Exodus 19:5-6 states that the Israelites will be a “kingdom of priests and a holy nation.” This is clear in the song of Zechariah (which we recite in Morning Prayer). Zechariah states that God promised to deliver his people from their enemies so they might be free to worship him without fear (Luke 1:67-79). Upon their liberation, God gives the Israelites very detailed instructions about how they should worship him (see Exodus 25-30).
So Prepare Yourselves
One of the important features of the worship of God was the preparation of the people. The Israelites could not just rush into the presence of God from the daily tasks and immediately jump into worship. They had to first be prepared and cleansed (see Leviticus 22). Sacrifices were unacceptable if offered improperly or impurely. It was very clear that while the Tabernacle was part of Israel’s camp and, later, the Temple was part of Israel’s kingdom, it was holy, it was sacred, and therefore different from the surrounding places. To enter it, you must first leave behind the normal world.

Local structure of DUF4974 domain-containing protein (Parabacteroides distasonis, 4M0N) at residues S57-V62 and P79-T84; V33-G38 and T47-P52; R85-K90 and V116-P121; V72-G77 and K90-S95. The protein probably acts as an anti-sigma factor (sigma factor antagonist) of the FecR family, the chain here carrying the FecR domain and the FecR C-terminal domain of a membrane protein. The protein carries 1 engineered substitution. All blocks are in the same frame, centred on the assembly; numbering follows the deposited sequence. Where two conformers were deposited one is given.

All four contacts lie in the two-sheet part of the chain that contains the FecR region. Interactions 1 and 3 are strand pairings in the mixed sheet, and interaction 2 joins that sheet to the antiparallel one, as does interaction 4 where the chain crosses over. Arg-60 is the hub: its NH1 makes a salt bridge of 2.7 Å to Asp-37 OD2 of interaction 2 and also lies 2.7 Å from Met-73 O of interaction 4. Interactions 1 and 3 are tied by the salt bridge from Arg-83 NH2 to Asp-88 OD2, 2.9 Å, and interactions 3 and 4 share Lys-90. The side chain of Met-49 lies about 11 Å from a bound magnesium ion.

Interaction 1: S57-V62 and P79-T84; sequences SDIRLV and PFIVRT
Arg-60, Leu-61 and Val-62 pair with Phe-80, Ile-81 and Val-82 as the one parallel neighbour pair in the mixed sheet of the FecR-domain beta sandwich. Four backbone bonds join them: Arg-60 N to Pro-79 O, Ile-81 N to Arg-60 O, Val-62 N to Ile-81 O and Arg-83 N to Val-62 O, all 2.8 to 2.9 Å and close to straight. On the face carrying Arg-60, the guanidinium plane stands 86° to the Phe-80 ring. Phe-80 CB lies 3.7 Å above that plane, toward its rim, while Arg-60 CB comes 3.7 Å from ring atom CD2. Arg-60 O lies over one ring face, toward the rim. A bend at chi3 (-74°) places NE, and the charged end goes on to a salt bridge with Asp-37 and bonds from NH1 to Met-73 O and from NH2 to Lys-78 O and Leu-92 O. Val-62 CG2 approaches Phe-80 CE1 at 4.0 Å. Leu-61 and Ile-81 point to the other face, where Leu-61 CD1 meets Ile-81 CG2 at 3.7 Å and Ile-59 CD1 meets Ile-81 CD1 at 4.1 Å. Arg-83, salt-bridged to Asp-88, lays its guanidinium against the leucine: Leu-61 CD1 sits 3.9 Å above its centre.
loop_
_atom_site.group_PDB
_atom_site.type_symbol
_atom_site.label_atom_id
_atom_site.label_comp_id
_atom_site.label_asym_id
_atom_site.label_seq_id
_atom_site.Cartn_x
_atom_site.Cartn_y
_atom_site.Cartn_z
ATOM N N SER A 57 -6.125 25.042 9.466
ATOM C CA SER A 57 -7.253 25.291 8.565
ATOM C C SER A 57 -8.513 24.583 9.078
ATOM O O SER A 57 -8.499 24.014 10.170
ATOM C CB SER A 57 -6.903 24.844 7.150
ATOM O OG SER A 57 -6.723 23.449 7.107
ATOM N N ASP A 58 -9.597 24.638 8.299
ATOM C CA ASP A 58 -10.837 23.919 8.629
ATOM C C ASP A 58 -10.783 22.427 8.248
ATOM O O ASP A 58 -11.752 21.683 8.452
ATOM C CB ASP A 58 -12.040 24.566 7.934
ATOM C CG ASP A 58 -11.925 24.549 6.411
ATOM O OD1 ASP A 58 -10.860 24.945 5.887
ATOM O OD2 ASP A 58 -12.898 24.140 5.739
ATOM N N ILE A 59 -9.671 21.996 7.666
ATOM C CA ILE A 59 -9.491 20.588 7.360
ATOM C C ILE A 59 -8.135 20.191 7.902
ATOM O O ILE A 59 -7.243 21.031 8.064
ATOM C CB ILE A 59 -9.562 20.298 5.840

So too we should not expect that we can quickly take our pew and partake of the Eucharist moments later. We must examine ourselves to ensure we are able to receive the Eucharist, set aside certain worries or wants, and concentrate on the glory of the Lord. We must steady our hearts and still our minds so that we can give them completely to God.
The Mass has four major parts: Preparation, Liturgy of the Word, Liturgy of the Eucharist, and the Commission. It is during the Preparation that we warm ourselves up, as it were, to the act of worship and prepare ourselves to worthily offer ourselves and receive from Christ.
Sing for Love